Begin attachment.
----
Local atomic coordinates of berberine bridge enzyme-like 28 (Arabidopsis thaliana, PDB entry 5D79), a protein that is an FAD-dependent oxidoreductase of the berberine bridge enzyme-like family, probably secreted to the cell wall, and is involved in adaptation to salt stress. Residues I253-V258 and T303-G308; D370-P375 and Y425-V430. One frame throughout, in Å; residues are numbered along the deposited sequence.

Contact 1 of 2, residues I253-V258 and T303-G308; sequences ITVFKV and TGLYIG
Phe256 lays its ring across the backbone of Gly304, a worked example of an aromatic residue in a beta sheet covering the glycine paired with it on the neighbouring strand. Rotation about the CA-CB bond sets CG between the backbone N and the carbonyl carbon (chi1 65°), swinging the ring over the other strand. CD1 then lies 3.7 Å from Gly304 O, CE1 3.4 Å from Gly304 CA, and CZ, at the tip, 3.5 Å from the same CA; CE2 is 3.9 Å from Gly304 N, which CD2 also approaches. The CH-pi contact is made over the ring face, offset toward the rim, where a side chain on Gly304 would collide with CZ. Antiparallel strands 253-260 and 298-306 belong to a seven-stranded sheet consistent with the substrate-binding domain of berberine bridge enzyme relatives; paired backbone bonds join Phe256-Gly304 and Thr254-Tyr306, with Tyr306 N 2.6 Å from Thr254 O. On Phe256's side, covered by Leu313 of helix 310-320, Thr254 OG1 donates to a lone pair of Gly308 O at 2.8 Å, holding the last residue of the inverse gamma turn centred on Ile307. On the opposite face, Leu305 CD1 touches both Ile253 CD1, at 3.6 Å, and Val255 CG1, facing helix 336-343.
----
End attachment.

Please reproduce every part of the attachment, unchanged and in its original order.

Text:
Local atomic coordinates of berberine bridge enzyme-like 28 (Arabidopsis thaliana, PDB entry 5D79), a protein that is an FAD-dependent oxidoreductase of the berberine bridge enzyme-like family, probably secreted to the cell wall, and is involved in adaptation to salt stress. Residues I253-V258 and T303-G308; D370-P375 and Y425-V430. One frame throughout, in Å; residues are numbered along the deposited sequence.

Contact 1 of 2, residues I253-V258 and T303-G308; sequences ITVFKV and TGLYIG
Phe256 lays its ring across the backbone of Gly304, a worked example of an aromatic residue in a beta sheet covering the glycine paired with it on the neighbouring strand. Rotation about the CA-CB bond sets CG between the backbone N and the carbonyl carbon (chi1 65°), swinging the ring over the other strand. CD1 then lies 3.7 Å from Gly304 O, CE1 3.4 Å from Gly304 CA, and CZ, at the tip, 3.5 Å from the same CA; CE2 is 3.9 Å from Gly304 N, which CD2 also approaches. The CH-pi contact is made over the ring face, offset toward the rim, where a side chain on Gly304 would collide with CZ. Antiparallel strands 253-260 and 298-306 belong to a seven-stranded sheet consistent with the substrate-binding domain of berberine bridge enzyme relatives; paired backbone bonds join Phe256-Gly304 and Thr254-Tyr306, with Tyr306 N 2.6 Å from Thr254 O. On Phe256's side, covered by Leu313 of helix 310-320, Thr254 OG1 donates to a lone pair of Gly308 O at 2.8 Å, holding the last residue of the inverse gamma turn centred on Ile307. On the opposite face, Leu305 CD1 touches both Ile253 CD1, at 3.6 Å, and Val255 CG1, facing helix 336-343.